Israel coalition leaders agree on early elections in April: spokesmanIsraeli coalition leaders agreed Monday to hold early elections in April, seven months before they are due, a statement issued on their behalf said. Coalition party heads in Prime Minister Benjamin Netanyahu’s government have decided to dissolve parliament and hold elections in early April “in the name of budgetary and national responsibility,” the statement distributed by a spokesman for Netanyahu’s Likud party said. The decision comes with the coalition struggling to agree on a key bill related to ultra-Orthodox Jews serving in the military like their secular counterparts.



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Yemen's warring parties agree to ceasefire in Hodeidah and U.N. role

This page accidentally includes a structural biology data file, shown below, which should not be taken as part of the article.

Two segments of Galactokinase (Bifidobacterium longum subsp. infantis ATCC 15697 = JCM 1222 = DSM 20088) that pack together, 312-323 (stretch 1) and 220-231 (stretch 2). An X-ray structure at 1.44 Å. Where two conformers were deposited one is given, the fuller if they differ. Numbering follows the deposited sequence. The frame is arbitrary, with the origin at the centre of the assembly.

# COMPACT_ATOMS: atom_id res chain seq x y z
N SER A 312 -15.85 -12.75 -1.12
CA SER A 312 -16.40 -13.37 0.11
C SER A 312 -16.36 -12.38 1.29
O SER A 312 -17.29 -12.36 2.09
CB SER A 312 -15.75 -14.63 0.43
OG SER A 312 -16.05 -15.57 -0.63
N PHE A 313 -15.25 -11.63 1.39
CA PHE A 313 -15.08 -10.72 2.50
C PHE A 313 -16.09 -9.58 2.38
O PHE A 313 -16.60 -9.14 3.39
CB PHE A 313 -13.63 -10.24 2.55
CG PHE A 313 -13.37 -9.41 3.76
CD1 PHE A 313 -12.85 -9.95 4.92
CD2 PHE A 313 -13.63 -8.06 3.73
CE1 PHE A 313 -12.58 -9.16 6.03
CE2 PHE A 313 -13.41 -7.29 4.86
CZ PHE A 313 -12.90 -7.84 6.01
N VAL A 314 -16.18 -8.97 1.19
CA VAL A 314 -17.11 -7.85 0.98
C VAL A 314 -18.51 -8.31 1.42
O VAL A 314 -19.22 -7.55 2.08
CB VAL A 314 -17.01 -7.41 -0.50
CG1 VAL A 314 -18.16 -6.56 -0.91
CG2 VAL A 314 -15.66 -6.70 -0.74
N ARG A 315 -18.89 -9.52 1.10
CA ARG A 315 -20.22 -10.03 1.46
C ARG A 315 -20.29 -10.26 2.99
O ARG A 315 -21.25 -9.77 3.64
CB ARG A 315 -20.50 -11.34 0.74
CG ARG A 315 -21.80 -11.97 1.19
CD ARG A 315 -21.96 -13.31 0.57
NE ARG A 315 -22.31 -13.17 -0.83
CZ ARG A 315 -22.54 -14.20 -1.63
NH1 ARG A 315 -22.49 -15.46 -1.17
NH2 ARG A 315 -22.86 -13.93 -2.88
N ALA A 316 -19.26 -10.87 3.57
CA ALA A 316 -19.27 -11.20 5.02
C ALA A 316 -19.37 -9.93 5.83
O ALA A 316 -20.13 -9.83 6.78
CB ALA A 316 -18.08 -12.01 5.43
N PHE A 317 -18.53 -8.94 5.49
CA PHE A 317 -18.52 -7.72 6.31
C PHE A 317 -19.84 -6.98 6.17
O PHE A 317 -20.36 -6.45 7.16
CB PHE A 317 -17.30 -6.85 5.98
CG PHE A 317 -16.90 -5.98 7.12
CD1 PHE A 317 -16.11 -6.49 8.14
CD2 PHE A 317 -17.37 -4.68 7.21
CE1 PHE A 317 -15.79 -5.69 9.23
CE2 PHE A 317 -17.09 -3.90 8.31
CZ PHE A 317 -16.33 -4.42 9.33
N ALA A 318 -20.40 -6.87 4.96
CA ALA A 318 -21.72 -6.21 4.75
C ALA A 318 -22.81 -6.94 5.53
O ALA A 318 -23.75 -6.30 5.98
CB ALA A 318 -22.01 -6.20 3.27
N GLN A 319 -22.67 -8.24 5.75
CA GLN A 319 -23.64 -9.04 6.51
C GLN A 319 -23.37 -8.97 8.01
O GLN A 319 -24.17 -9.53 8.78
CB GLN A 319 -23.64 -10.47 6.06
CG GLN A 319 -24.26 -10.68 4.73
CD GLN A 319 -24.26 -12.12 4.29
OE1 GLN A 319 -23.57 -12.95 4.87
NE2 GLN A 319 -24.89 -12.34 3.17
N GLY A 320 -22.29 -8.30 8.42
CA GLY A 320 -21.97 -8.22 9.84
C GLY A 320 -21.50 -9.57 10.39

Yemen's warring parties agree to ceasefire in Hodeidah and U.N. roleAt the close of a week of talks in Sweden, U.N. Secretary-General Antonio Guterres said a framework for political negotiations would be discussed at the next round of talks at the end of January between the Iranian-aligned Houthis and the Saudi-backed government of President Abd-Rabbu Mansour Hadi. Western nations, some of which supply arms and intelligence to the Saudi-led coalition that intervened in Yemen in 2015, had pressed the two sides to agree confidence-building steps to pave the way for a wider truce and a political process to end the war, which has killed tens of thousands of people. The conflict has pushed Yemen, the poorest country on the Arabian Peninsula, to the verge of famine.



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Yemen's warring parties agree ceasefire in Hodeidah, says UN chief